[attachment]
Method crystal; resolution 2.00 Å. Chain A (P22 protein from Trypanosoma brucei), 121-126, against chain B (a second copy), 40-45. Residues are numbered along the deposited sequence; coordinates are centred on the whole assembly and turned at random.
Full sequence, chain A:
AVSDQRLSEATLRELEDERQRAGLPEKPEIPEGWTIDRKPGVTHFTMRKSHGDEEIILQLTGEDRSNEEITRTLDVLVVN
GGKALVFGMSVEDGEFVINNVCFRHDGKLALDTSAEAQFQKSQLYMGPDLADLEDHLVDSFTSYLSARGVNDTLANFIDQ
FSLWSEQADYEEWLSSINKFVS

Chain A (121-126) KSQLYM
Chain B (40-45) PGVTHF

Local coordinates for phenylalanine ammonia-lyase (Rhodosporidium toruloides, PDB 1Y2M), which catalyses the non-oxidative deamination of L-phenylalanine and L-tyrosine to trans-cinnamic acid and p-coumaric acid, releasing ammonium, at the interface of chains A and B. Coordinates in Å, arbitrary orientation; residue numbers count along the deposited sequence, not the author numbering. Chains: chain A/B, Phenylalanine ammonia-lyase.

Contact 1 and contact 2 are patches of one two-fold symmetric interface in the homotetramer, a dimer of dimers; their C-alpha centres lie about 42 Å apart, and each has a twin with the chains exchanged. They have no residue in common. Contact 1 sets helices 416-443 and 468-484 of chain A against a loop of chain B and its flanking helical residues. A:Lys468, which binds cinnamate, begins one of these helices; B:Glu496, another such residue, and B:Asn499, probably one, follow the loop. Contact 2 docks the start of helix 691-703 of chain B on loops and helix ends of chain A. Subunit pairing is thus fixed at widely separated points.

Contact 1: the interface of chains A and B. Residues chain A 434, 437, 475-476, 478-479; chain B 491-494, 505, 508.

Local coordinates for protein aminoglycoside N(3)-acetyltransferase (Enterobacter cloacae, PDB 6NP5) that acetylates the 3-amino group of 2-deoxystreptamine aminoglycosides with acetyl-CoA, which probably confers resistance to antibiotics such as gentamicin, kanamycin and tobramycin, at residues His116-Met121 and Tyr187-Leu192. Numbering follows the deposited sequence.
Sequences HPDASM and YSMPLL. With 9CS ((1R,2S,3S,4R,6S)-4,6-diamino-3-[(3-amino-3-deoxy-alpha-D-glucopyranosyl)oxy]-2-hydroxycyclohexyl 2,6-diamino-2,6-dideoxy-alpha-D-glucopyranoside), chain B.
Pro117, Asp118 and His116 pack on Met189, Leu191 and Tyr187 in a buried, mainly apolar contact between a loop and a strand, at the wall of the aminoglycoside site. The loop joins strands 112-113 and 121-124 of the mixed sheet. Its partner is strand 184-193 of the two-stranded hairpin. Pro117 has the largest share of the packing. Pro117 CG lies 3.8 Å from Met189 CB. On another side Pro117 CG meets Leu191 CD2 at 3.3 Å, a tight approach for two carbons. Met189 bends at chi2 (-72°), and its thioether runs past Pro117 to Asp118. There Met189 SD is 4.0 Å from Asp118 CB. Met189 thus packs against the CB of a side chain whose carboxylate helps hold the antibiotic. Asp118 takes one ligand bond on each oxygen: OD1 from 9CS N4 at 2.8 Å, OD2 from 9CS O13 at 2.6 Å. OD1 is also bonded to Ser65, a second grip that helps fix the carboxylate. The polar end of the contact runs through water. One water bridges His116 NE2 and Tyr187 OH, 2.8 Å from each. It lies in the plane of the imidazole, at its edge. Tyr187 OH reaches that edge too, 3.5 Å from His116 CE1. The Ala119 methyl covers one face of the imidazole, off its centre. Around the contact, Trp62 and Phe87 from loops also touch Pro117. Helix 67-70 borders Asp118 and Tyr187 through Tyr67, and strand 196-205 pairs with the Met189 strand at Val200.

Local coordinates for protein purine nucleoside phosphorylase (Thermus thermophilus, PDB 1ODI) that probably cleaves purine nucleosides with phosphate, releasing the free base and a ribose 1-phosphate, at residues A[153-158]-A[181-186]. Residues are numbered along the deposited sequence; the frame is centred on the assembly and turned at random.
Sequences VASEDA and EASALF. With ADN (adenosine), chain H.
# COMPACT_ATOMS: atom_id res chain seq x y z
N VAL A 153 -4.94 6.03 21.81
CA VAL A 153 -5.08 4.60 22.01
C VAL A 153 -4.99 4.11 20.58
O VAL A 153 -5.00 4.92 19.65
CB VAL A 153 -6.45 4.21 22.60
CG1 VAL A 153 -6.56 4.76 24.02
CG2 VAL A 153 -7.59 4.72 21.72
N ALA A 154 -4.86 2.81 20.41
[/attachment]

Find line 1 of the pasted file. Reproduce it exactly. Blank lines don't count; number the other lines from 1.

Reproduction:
Method crystal; resolution 2.00 Å. Chain A (P22 protein from Trypanosoma brucei), 121-126, against chain B (a second copy), 40-45. Residues are numbered along the deposited sequence; coordinates are centred on the whole assembly and turned at random.